PLGA materials are also easy to fabricate and combine with a wide variety of natural or synthetic molecules in different shapes and structures (nanofibers, nanocontainers or nanoscaffolds). Interestingly, PLGA and chitosan are some of the most studied organic polymers in dentistry. Because of chitosan’s biocompatibility, the PLGA-chitosan combination in biomedical nanostructures creates promising applications in prophylactic dentistry [30] or wound healing [169,170]. Chitosan and chitosan-covered PLGA nanoparticles could be integrated in dental toothpaste, as indicated by one study where nanoparticles were loaded with chlorhexidinedihydrochloride [30]. The release of the active molecules from chitosan NPs was dependent on the pH of the medium, while PLGA nanocarriers’ release of chlorhexidine was less pH-dependent [30]. Moreover, PLGA/chitosan nanofibers promote the fibroblasts’ attachment and proliferation and could therefore be used in skin tissue engineering, while their functionalization with graphene oxide and silver nanoparticles creates a biomaterial with antimicrobial proprieties against both Gram-negative (Escherichia coli and Pseudomonas aeruginosa) and Gram-positive (Staphylococcus aureus) bacteria [171].
Although PLGA nanofibers are widely used in the manufacture of scaffolds for tissue regeneration [171] and despite their biocompatibility, the clinical applications of pure PLGA for bone regeneration are hampered by its poor osteoconductivity [172,173]. Therefore, a variety of composite PLGA scaffolds have been developed for bone tissue engineering (Table 5). Different nanosized PLGA composite systems have been successful at inducing osteogenic differentiation of stem cells: PLGA/collagen nanofibers with calcium phosphate [174], PLGA/ poly(3-hydroxybutyrate-co-3-hydroxyvalerate) nanoparticles [175], nanoparticles of bis(poly(lactic-co-glycolic acid)-phenylalanine-polyethylene glycol-quaternary ammonium grafted diethyltriaminbis (PLGA-phe-PEG)-qDETA) [176], and even PLGA-hyaluronic acid copolymer nanoparticles [177]. Some of these composite nanostructures, such as PLGA/collagen/calcium phosphate nanomembrane [174], managed to support osteogenic differentiation on their own, while others were incorporated with simvastatin [176] or growth factors like bone morphogenetic protein-2 [178], BMP-2 and BMP-7 [45], bone morphogenetic protein-2 and insulin-like growth factor-1 [177]. Interestingly, although the mechanism is not fully understood, the bis(PLGA-phe-PEG)-qDETA nanoparticles alone were able to promote the osteogenesis of the bone marrow mesenchymal stem cells, possibly by enhancing the expression of osteocalcin that leads to elevated alkaline phosphatase (ALP) expression and mineralization [177].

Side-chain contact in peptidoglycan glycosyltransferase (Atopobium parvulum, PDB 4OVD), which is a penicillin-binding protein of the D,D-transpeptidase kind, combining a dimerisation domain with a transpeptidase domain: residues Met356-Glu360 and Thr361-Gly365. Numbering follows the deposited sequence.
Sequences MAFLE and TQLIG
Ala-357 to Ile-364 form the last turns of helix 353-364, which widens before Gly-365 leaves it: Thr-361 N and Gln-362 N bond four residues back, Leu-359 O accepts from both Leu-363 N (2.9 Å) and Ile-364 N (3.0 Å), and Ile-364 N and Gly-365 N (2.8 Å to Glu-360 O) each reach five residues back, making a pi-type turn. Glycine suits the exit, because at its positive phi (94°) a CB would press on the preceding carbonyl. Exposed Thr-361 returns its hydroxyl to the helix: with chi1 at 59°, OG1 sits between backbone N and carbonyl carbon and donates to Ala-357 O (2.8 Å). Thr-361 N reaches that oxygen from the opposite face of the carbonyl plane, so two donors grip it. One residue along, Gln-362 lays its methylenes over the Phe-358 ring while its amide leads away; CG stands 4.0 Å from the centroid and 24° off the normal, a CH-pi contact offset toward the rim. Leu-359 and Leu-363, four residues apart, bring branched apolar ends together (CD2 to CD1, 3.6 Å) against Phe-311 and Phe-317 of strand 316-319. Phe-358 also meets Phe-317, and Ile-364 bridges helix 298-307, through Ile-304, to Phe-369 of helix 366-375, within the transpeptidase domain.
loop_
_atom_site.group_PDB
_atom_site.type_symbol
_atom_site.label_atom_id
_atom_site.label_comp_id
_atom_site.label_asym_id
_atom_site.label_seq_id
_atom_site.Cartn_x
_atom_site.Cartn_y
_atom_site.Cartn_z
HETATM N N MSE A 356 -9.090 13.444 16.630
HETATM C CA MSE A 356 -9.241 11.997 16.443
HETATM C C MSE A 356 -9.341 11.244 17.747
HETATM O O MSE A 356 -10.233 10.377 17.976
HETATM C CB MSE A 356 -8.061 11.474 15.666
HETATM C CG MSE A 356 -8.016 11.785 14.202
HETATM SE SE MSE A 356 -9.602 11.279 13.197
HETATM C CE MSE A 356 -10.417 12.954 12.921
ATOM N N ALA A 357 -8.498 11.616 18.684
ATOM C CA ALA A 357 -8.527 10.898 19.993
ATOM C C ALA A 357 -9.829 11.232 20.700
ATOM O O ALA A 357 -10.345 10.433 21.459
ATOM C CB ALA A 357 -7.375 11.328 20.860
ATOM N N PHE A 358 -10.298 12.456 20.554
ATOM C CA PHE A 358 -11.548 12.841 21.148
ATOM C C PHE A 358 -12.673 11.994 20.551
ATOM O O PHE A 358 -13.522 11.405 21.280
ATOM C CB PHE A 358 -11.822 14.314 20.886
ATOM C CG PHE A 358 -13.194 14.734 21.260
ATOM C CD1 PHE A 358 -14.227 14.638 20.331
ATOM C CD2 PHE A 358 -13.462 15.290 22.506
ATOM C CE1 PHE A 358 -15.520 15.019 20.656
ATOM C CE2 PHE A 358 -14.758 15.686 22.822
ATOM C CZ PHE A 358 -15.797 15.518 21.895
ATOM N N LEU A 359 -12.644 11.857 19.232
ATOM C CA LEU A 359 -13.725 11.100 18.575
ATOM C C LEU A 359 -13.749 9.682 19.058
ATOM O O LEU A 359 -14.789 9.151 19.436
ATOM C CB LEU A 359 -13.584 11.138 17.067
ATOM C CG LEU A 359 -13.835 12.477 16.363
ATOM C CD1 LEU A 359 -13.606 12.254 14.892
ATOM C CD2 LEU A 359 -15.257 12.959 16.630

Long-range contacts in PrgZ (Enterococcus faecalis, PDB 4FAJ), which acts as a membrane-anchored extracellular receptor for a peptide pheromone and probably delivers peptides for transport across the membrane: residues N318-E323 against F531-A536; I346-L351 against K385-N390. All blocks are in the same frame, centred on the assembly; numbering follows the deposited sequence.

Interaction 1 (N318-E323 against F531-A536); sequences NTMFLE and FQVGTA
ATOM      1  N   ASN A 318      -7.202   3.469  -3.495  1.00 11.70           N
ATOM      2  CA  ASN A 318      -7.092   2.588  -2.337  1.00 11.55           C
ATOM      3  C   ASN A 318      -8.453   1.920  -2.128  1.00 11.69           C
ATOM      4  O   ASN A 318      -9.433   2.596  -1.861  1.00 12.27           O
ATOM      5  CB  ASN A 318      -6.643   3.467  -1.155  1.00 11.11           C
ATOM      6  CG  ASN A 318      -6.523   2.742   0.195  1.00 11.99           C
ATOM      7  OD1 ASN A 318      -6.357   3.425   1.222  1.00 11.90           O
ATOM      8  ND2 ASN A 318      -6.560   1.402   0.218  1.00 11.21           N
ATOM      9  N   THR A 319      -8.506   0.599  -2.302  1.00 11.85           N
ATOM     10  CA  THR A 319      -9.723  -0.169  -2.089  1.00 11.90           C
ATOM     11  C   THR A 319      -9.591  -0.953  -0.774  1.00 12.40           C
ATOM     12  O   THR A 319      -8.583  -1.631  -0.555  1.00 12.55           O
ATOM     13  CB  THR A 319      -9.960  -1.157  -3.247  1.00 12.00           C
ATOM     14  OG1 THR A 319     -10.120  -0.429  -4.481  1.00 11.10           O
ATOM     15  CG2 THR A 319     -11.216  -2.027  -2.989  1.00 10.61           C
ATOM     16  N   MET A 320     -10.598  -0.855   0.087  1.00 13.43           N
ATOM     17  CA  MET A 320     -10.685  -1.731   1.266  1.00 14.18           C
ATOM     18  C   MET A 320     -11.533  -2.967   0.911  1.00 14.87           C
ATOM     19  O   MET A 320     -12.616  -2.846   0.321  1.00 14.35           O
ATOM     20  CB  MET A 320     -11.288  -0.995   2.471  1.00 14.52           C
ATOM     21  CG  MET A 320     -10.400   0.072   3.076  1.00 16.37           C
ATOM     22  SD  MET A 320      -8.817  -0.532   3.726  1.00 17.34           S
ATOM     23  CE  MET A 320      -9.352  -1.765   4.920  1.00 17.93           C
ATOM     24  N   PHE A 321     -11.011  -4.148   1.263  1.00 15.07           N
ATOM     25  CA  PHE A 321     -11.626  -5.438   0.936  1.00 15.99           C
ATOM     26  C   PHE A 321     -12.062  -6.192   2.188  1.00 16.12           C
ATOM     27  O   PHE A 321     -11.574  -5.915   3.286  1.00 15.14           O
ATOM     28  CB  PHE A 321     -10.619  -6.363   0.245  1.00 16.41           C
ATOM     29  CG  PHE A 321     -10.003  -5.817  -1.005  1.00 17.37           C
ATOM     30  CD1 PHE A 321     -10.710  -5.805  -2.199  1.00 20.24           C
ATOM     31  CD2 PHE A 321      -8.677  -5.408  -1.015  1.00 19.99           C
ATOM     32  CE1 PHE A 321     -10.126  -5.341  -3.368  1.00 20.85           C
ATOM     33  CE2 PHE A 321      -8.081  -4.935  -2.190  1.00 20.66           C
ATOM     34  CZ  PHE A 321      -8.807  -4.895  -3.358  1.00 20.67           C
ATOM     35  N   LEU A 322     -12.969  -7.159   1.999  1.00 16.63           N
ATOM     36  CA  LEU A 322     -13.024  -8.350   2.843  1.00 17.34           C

Table 5. Main applications of composite PLGA nanosystems in dental medicine.
Table 5. Main applications of composite PLGA nanosystems in dental medicine.
PLGA Composite NanosytemsDental FieldYearStudy
PLGA nanoparticles covered with chitosandental toothpastes2015[30]
PLGA/chitosan nanofiberswound regeneration2014[170]
Calcium phosphate/collagen/PLGA nanofibersbone regeneration2011[174]
PLGA/poly(3-hydroxybutyrate-co-3-hydroxyvalerate) nanoparticlesbone regeneration2010[175]
bis(poly(lactic-co-glycolic acid)-phenylalanine-polyethylene glycol-quaternary ammonium grafteddiethyltriamin nanoparticlesbone regeneration2014[176]
PLGA-HA copolymer nanoparticlesbone regeneration2014[177]
PLGA/polycaprolactonenanoparticlesbone regeneration2015[178]
heparin-fibrin-poly(lactide-co-caprolactone) nanoparticleschondrogenic differentiation2009[179]